The Forth Bridge is a cantilever railway bridge over the Firth of Forth. It is considered an iconic structure and a symbol of Scotland, and is a UNESCO World Heritage Site. It was designed by the English engineers Sir John Fowler and Sir Benjamin Baker.
Construction of the bridge began in 1882 and it was opened on 4 March 1890 by the Prince of Wales, the future Edward VII. The bridge spans the Forth between the villages of South Queensferry and North Queensferry and has a total length of 2528m. It was the longest single cantilever bridge span in the world until 1917 when the Quebec Bridge in Canada was completed. It continues to be the world's second-longest single cantilever span.
It is sometimes referred to as the Forth Rail Bridge to distinguish it from the Forth Road Bridge, though this has never been its official name.References:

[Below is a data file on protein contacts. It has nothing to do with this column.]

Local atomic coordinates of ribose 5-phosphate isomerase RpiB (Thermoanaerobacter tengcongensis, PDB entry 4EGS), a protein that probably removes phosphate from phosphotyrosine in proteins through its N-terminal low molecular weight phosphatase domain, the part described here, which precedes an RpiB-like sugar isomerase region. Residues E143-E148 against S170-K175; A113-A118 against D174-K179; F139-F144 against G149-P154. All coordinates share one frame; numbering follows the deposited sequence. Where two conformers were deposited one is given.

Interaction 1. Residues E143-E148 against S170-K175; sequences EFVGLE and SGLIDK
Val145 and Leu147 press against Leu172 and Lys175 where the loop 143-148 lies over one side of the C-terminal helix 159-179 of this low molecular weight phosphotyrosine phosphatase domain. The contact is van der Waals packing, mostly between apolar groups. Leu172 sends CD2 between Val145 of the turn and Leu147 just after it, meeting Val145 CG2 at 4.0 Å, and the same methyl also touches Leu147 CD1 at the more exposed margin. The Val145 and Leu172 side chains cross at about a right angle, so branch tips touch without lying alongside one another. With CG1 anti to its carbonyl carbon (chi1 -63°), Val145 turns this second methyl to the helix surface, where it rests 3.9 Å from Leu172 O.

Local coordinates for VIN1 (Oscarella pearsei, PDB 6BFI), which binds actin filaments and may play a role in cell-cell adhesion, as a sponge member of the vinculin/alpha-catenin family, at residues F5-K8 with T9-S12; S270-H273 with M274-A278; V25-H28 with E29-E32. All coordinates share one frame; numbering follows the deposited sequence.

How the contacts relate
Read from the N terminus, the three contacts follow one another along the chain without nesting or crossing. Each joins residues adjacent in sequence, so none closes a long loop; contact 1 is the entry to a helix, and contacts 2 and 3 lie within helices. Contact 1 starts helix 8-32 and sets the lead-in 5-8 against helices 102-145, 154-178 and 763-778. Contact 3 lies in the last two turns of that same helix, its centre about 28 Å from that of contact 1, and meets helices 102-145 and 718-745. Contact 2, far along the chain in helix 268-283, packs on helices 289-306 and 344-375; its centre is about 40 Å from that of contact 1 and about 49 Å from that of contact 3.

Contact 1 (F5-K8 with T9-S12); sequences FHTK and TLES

Goryōkaku (五稜郭) (literally, 'five-point fort') is a star fort in the Japanese city of Hakodate on the island of Hokkaido. The fortress was completed in 1866. It was the main fortress of the short-lived Republic of Ezo.
Goryōkaku was designed in 1855 by Takeda Ayasaburō and Jules Brunet. Their plans was based on the work of the French architect Vauban. The fortress was completed in 1866, two years before the collapse of the Tokugawa Shogunate. It is shaped like a five-pointed star. This allowed for greater numbers of gun emplacements on its walls than a traditional Japanese fortress, and reduced the number of blind spots where a cannon could not fire.
The fort was built by the Tokugawa shogunate to protect the Tsugaru Strait against a possible invasion by the Meiji government.
Goryōkaku is famous as the site of the last battle of the Boshin War.